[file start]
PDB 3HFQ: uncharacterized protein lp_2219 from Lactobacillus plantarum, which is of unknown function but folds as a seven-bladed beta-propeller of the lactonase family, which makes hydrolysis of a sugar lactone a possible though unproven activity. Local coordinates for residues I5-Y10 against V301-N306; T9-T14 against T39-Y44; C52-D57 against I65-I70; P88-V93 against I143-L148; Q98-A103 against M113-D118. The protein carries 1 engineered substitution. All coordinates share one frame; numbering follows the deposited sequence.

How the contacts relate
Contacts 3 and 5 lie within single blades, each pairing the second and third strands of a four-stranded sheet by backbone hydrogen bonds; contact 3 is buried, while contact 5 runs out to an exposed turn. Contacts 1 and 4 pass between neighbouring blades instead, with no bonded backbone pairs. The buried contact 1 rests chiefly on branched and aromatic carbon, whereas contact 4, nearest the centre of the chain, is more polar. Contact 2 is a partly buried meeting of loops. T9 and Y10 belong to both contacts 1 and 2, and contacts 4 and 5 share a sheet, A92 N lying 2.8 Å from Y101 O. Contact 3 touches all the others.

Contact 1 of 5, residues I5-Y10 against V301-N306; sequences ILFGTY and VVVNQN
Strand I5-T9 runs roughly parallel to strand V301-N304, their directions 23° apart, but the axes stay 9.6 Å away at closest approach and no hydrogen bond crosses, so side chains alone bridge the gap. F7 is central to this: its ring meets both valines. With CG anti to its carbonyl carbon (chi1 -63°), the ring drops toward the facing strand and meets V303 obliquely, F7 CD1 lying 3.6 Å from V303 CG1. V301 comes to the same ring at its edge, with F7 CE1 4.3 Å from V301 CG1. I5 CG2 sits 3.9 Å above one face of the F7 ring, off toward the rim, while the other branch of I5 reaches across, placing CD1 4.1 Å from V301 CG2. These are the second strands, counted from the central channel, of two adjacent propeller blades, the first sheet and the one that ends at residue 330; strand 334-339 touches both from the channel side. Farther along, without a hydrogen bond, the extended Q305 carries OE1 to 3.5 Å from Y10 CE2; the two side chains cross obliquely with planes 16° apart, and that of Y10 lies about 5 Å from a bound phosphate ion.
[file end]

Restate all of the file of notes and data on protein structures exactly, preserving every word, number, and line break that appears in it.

PDB 3HFQ: uncharacterized protein lp_2219 from Lactobacillus plantarum, which is of unknown function but folds as a seven-bladed beta-propeller of the lactonase family, which makes hydrolysis of a sugar lactone a possible though unproven activity. Local coordinates for residues I5-Y10 against V301-N306; T9-T14 against T39-Y44; C52-D57 against I65-I70; P88-V93 against I143-L148; Q98-A103 against M113-D118. The protein carries 1 engineered substitution. All coordinates share one frame; numbering follows the deposited sequence.

How the contacts relate
Contacts 3 and 5 lie within single blades, each pairing the second and third strands of a four-stranded sheet by backbone hydrogen bonds; contact 3 is buried, while contact 5 runs out to an exposed turn. Contacts 1 and 4 pass between neighbouring blades instead, with no bonded backbone pairs. The buried contact 1 rests chiefly on branched and aromatic carbon, whereas contact 4, nearest the centre of the chain, is more polar. Contact 2 is a partly buried meeting of loops. T9 and Y10 belong to both contacts 1 and 2, and contacts 4 and 5 share a sheet, A92 N lying 2.8 Å from Y101 O. Contact 3 touches all the others.

Contact 1 of 5, residues I5-Y10 against V301-N306; sequences ILFGTY and VVVNQN
Strand I5-T9 runs roughly parallel to strand V301-N304, their directions 23° apart, but the axes stay 9.6 Å away at closest approach and no hydrogen bond crosses, so side chains alone bridge the gap. F7 is central to this: its ring meets both valines. With CG anti to its carbonyl carbon (chi1 -63°), the ring drops toward the facing strand and meets V303 obliquely, F7 CD1 lying 3.6 Å from V303 CG1. V301 comes to the same ring at its edge, with F7 CE1 4.3 Å from V301 CG1. I5 CG2 sits 3.9 Å above one face of the F7 ring, off toward the rim, while the other branch of I5 reaches across, placing CD1 4.1 Å from V301 CG2. These are the second strands, counted from the central channel, of two adjacent propeller blades, the first sheet and the one that ends at residue 330; strand 334-339 touches both from the channel side. Farther along, without a hydrogen bond, the extended Q305 carries OE1 to 3.5 Å from Y10 CE2; the two side chains cross obliquely with planes 16° apart, and that of Y10 lies about 5 Å from a bound phosphate ion.